Suddenly, it's November and a cornucopia of garden chores dot the calendar. The fertilization of fruit trees and shade trees tops the agenda, best done now rather than in early March when the weather is questionable. As long as fall temperatures cooperate, you can make dormant spray programs to vital plants to control overwintering disease and insect problems, including gypsy moths. Everything is now geared toward putting the garden to bed in the best possible manner, and preventing this year's problems from surfacing all over again next year.

First, there is tree fertilization.

If you believe that nature will take care of your trees, remember two weeks ago when a late-afternoon storm swept through the capital area, toppling unhealthy trees by the hundreds.

Trees should be fed now. The only exceptions are evergreens and trees planted since the summer, with both being fertilized next March.

Shade trees that make leaves should receive 10-6-4 inorganic. Maples, oaks and the like fit into this group.

Trees that make flowers should receive 5-10-5 inorganic. Trees falling into this group include dogwood, flowering cherry, all fruit trees (apple, apricot, cherry, nectarine, peach, pear, plum and quince), hawthorn, Bradford pear, purple plum and magnolia.

When you shop, bring home an earth auger so you can drill the holes to feed the tree. Professional augers that fit into the quarter-inch electric drill run almost two feet long, and make holes about 2 1/2 inches in diameter. The wider the hole, the more fertilizer it will hold.

Start by measuring the width, or diameter, of the tree trunk at the soil line, then double the number. For most trees, this is the number of pounds of fertilizer required. For a dogwood with a three-inch trunk diameter, six pounds of 5-10-5 will be needed. For an oak with a 30-inch diameter, 60 pounds of 10-6-4 will be needed.

Feeding roots are found at the drip line, then in toward the trunk a distance of one-third the tree's height. A maple standing 20 feet tall would have feeding roots extending toward the trunk about six feet from the drip line.

If the soil is bare, apply plant food uniformly insidethe drip line, scratching the granules into the top inch of soil. Soak afterward.

If the soil is covered with mulch, you could scatter the appropriate amount of fertilizer over the mulch, starting at the drip line (tips of the outer branches) and working in a short distance toward the trunk.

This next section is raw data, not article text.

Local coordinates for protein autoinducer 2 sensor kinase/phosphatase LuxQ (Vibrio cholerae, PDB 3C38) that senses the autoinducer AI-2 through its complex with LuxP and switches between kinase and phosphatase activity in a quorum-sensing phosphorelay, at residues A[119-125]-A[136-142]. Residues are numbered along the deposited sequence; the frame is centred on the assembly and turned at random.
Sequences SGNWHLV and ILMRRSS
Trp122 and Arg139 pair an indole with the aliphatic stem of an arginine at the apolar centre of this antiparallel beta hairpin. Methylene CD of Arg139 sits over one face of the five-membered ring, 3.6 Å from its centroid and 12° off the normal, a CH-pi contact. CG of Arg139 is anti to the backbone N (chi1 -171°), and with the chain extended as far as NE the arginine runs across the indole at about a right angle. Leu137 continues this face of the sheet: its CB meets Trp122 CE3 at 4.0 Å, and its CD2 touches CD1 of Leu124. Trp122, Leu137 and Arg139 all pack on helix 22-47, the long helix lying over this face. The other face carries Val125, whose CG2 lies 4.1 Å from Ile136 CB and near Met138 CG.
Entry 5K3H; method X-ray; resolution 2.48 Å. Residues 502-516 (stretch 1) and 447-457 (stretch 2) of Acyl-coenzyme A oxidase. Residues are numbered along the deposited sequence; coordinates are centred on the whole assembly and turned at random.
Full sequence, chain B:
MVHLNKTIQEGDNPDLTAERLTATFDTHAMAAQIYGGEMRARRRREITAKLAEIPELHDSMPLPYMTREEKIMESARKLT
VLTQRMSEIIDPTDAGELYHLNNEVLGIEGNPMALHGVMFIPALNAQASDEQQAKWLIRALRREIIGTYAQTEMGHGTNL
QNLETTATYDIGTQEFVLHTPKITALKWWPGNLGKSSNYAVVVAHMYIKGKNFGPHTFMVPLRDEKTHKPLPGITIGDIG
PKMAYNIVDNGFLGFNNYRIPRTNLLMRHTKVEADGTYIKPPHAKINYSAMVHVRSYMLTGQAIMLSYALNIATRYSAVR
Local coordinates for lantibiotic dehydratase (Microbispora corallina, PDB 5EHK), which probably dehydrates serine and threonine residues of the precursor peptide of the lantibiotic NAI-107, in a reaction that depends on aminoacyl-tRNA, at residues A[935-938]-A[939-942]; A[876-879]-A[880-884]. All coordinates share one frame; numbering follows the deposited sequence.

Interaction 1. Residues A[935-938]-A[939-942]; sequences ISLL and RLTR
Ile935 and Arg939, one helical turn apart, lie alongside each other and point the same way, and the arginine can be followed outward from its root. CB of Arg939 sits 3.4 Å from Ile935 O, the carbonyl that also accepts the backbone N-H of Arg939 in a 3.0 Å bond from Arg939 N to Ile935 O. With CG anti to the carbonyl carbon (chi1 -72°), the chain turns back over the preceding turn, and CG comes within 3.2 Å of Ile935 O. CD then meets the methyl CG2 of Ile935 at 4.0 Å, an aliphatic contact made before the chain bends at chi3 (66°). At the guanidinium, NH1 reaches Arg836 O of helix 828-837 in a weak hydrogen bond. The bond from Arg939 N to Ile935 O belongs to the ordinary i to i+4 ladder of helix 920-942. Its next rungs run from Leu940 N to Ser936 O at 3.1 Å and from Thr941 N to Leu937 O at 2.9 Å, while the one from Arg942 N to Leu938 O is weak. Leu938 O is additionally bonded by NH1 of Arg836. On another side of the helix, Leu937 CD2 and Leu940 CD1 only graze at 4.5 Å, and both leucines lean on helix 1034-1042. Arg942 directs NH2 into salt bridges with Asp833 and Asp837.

An empty 12-ounce coffee can, shaken as it is filled, holds 2 1/2 pounds of fertilizer. A two-pound coffee can holds about five pounds of fertilizer.

Having strewn the fertilizer over the mulch, turn on the soaker hose and soak the mulched area for an hour or two to wash the fertilizer toward the roots.

If grass covers the area under the tree, you have to proceed with extreme care, otherwise errant fertilizer will kill the grass within a day or two. This is where the "earth auger" saves the grass while enabling you to feed the tree.

Start by measuring out precisely how much fertilizer a given tree needs. Now, at an angle of about 15 degrees toward the trunk, start drilling holes about six inches beyond the drip line. Drill holes 16 to 20 inches deep, spacing them 20 inches apart as you encircle the tree. Backfill each hole with fertilizer, but do not fill the top four inches of the hole. Top the hole with any soil from the garden.

If you have not used up all the fertilizer prescribed for the tree, move in four inches toward the trunk, split the distance between the two outer holes, then drill a second circle of holes 16 inches apart as you surround the tree. Backfill these holes with fertilizer, but do not fill the top four inches of the hole. Fill holes with garden soil.

Using an oscillating sprinkler or soaker hose, soak the area thoroughly to start washing the nutrients toward the waiting roots. All fertilizer will be absorbed by feeding roots over the next six weeks, the energy being stored in the tree until the sap starts rising when the food will be dispatched to leaf and flower buds as they unfold.